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View Full Version : Hall of Fame (CHOOSE 3)


briv
02-14-2012, 10:15 PM
REMEMBER TO CHOOSE 3!

Polls close 11:59pm on March 1.

A list of all previous winners can be found here: http://www.archboston.org/awards/

In no particular order:

1. Columbus Park
http://i3.photobucket.com/albums/y99/briv1/2011%20HOF/columbuspark.jpg

2. Castle Island & Pleasure Bay
http://i3.photobucket.com/albums/y99/briv1/2011%20HOF/castleisland.jpg

3. Public Garden
http://i3.photobucket.com/albums/y99/briv1/2011%20HOF/Public_Garden_Boston.jpg

4. Lagoon Bridge
http://i3.photobucket.com/albums/y99/briv1/hall%20of%20fame%202010/Public_Garden_Lagoon_3.jpg

5. Kresge Auditorium
http://i3.photobucket.com/albums/y99/briv1/hall%20of%20fame%202010/Kresge_Auditorium_MIT_view_with_Green_Building.jpg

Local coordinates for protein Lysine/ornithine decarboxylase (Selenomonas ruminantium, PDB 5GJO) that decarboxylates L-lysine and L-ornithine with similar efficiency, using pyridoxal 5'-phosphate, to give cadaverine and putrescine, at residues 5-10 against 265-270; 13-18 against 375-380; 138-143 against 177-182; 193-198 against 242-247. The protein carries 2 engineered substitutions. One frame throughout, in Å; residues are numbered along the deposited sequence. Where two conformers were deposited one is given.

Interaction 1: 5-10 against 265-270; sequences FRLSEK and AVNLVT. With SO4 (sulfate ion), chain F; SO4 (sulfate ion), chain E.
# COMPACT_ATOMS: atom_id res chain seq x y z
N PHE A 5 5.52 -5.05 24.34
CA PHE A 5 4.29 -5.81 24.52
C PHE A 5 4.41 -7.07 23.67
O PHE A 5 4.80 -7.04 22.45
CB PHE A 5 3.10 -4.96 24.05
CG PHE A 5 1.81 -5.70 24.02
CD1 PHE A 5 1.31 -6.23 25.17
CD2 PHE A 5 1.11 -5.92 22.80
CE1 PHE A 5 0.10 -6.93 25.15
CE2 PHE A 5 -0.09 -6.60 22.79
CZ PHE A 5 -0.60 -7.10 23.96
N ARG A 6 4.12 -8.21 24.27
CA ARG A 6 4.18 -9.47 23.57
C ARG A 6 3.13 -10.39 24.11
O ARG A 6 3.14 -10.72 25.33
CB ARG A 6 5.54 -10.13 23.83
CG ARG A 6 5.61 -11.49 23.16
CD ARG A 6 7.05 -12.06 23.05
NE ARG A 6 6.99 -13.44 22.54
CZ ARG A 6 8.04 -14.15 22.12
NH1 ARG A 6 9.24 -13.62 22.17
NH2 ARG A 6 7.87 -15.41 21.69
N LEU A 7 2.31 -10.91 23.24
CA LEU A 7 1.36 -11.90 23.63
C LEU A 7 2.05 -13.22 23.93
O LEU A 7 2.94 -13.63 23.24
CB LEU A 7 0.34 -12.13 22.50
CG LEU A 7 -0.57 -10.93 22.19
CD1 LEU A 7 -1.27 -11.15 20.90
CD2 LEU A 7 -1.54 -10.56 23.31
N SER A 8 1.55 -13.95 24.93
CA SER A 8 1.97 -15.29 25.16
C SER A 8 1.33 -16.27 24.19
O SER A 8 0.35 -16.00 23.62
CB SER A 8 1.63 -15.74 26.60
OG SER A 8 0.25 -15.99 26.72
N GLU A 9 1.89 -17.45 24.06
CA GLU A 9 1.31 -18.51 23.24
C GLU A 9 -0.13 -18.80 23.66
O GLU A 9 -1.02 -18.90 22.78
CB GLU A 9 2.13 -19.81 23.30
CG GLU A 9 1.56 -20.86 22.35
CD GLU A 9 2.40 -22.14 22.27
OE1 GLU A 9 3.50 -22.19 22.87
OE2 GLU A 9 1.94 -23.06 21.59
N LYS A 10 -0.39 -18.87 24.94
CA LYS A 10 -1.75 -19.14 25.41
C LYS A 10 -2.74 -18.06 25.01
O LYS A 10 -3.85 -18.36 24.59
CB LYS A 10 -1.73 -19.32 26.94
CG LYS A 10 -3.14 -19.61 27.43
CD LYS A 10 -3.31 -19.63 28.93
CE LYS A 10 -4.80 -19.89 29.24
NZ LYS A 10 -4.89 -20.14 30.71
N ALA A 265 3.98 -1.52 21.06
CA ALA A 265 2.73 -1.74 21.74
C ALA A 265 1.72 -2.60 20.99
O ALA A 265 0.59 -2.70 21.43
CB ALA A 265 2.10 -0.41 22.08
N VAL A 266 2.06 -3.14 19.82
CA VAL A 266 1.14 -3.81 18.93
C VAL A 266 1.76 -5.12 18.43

6. Winthrop Building
http://i3.photobucket.com/albums/y99/briv1/hall%20of%20fame%202010/WinthropBldg.jpg

7. SS Pierce building
http://i3.photobucket.com/albums/y99/briv1/2011%20HOF/ss_pierce_building.jpg

8. MIT Building 10
http://i3.photobucket.com/albums/y99/briv1/2011%20HOF/MIT_Dome_night1_Edit.jpg

9. MFA
http://i3.photobucket.com/albums/y99/briv1/2011%20HOF/mfa.jpg

10. Lenox Hotel
http://i3.photobucket.com/albums/y99/briv1/2011%20HOF/lenoxhotel.jpg

11. New Old South Church
http://i3.photobucket.com/albums/y99/briv1/2011%20HOF/OldSouthChurchBoston.jpg

12. Faneuil Hall Marketplace
http://i3.photobucket.com/albums/y99/briv1/2011%20HOF/faneuilhall.jpg

13. Symphony Hall